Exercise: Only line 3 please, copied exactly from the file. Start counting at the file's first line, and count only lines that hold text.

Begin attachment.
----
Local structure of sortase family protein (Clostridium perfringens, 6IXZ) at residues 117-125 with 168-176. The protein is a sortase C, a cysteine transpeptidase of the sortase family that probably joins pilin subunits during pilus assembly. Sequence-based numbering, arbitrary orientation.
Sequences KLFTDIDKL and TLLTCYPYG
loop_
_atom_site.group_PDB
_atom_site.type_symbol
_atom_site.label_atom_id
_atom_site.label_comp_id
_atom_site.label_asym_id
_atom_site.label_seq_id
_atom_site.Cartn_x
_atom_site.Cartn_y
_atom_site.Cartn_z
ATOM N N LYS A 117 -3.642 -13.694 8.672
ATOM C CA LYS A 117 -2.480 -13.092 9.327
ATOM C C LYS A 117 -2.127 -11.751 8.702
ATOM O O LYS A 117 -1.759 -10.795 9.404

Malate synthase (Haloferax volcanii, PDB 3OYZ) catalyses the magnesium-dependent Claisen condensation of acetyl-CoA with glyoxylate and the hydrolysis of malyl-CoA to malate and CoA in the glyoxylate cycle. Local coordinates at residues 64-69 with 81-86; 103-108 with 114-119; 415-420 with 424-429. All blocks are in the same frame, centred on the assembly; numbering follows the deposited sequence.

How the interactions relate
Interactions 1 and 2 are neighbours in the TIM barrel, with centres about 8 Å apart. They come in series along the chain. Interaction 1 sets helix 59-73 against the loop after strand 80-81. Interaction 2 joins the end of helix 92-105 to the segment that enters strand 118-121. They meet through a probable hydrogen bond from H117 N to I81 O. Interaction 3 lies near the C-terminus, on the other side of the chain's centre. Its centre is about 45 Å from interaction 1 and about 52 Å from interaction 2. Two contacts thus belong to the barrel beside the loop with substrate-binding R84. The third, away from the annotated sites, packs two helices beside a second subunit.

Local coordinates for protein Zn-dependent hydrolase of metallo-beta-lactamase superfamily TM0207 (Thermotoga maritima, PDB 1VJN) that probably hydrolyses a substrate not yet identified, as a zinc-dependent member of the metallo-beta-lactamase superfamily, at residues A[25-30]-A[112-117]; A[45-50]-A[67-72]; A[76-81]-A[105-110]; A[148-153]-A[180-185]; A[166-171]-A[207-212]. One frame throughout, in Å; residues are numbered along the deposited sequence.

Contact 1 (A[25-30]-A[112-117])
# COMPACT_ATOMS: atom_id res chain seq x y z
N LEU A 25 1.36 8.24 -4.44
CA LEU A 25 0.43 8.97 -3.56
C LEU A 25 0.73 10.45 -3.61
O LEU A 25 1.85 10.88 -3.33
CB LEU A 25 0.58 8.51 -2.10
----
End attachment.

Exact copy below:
loop_